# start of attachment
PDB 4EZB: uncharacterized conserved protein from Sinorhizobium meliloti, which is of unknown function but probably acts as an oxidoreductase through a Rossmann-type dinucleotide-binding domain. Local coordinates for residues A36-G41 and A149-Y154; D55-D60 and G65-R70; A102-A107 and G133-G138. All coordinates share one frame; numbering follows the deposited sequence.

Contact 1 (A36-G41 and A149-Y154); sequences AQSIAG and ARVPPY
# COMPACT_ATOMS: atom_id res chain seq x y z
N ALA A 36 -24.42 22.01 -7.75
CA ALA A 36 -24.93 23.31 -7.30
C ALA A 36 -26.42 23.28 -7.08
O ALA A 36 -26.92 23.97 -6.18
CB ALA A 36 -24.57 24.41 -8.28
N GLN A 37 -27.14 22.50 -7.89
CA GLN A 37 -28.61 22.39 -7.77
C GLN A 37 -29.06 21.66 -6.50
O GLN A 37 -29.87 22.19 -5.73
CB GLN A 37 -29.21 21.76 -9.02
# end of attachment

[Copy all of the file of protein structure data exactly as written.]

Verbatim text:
PDB 4EZB: uncharacterized conserved protein from Sinorhizobium meliloti, which is of unknown function but probably acts as an oxidoreductase through a Rossmann-type dinucleotide-binding domain. Local coordinates for residues A36-G41 and A149-Y154; D55-D60 and G65-R70; A102-A107 and G133-G138. All coordinates share one frame; numbering follows the deposited sequence.

Contact 1 (A36-G41 and A149-Y154); sequences AQSIAG and ARVPPY
# COMPACT_ATOMS: atom_id res chain seq x y z
N ALA A 36 -24.42 22.01 -7.75
CA ALA A 36 -24.93 23.31 -7.30
C ALA A 36 -26.42 23.28 -7.08
O ALA A 36 -26.92 23.97 -6.18
CB ALA A 36 -24.57 24.41 -8.28
N GLN A 37 -27.14 22.50 -7.89
CA GLN A 37 -28.61 22.39 -7.77
C GLN A 37 -29.06 21.66 -6.50
O GLN A 37 -29.87 22.19 -5.73
CB GLN A 37 -29.21 21.76 -9.02